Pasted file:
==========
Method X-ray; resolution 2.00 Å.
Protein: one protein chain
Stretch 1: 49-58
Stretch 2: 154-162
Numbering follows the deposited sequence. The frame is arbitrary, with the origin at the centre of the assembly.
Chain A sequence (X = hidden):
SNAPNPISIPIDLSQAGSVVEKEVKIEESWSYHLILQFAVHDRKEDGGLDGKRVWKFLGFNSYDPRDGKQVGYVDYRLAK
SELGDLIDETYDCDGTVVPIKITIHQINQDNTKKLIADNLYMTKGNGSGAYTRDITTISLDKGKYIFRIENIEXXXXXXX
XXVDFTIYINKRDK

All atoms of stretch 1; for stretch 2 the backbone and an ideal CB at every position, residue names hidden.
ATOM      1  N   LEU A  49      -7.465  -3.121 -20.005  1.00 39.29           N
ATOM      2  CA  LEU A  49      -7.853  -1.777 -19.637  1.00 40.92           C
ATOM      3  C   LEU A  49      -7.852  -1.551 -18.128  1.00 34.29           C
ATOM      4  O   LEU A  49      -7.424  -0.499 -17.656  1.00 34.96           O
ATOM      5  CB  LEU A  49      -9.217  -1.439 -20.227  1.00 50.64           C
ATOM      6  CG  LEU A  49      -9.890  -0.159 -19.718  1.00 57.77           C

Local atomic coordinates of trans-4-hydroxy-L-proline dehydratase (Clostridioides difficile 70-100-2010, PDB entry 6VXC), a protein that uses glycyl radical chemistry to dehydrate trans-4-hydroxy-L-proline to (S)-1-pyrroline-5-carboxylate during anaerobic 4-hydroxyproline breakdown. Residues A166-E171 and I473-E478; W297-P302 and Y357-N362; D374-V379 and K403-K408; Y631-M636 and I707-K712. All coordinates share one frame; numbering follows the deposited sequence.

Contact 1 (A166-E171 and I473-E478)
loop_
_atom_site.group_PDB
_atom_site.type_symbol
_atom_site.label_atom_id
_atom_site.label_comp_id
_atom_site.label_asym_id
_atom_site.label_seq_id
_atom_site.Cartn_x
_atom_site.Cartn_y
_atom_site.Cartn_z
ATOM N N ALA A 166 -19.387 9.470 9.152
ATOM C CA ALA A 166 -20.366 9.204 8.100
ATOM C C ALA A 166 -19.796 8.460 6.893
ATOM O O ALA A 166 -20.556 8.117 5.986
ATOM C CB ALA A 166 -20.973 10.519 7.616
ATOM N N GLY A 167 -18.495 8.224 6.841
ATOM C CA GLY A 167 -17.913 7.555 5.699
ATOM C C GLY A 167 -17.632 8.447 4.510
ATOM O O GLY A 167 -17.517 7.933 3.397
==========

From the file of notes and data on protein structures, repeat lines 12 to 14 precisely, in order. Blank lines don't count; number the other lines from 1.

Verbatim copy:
ATOM      2  CA  LEU A  49      -7.853  -1.777 -19.637  1.00 40.92           C
ATOM      3  C   LEU A  49      -7.852  -1.551 -18.128  1.00 34.29           C
ATOM      4  O   LEU A  49      -7.424  -0.499 -17.656  1.00 34.96           O